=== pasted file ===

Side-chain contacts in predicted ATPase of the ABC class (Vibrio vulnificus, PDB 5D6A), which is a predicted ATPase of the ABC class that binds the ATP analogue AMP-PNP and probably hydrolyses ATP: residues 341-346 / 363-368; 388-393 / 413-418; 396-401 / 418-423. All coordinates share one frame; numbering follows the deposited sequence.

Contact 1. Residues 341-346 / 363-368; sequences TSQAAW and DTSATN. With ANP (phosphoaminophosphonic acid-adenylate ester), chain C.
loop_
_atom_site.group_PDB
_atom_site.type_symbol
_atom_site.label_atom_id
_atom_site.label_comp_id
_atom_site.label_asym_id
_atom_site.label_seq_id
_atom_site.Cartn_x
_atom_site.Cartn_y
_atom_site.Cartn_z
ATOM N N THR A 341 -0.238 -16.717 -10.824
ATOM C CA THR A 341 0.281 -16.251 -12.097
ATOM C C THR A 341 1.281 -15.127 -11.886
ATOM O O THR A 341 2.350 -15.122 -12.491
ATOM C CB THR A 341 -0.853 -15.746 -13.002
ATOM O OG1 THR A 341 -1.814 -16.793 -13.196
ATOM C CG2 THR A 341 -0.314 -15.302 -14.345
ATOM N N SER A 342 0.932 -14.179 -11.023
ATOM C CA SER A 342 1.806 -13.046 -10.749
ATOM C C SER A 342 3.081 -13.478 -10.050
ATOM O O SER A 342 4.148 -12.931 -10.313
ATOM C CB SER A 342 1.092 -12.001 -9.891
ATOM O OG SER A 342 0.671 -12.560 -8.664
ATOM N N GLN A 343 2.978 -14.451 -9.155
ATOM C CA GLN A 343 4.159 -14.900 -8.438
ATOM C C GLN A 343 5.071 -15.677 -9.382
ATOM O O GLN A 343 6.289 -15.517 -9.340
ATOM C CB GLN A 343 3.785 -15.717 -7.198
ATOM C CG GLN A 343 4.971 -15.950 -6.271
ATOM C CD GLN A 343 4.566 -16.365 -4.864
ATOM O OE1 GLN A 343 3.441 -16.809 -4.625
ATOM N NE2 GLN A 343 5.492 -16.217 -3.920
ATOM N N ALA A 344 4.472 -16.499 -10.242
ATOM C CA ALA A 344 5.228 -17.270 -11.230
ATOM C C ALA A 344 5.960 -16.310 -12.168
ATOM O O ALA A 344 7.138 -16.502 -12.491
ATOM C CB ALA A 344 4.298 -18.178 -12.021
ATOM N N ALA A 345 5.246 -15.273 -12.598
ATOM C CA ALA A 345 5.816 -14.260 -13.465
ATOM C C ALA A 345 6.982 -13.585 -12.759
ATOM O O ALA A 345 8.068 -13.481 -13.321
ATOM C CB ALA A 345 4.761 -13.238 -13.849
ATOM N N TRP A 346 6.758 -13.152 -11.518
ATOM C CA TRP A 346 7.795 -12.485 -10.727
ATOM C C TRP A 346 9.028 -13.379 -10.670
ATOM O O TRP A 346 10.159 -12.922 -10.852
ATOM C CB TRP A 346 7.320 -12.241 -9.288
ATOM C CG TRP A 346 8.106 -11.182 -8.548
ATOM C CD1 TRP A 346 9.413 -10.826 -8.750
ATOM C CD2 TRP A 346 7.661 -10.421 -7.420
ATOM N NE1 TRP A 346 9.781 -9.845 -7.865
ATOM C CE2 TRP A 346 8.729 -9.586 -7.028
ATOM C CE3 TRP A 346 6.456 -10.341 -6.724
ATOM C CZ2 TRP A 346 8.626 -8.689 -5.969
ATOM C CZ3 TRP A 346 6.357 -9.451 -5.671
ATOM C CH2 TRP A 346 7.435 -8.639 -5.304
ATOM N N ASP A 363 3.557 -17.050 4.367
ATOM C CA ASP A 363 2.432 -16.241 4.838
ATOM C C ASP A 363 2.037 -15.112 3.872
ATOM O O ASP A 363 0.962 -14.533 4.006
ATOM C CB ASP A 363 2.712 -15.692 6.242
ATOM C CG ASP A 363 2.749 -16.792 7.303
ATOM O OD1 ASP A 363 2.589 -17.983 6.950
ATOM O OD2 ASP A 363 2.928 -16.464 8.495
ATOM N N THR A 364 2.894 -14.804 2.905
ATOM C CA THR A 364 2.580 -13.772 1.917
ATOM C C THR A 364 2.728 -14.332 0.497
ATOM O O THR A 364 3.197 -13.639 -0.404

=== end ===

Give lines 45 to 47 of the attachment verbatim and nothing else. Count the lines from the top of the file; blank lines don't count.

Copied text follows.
ATOM N N TRP A 346 6.758 -13.152 -11.518
ATOM C CA TRP A 346 7.795 -12.485 -10.727
ATOM C C TRP A 346 9.028 -13.379 -10.670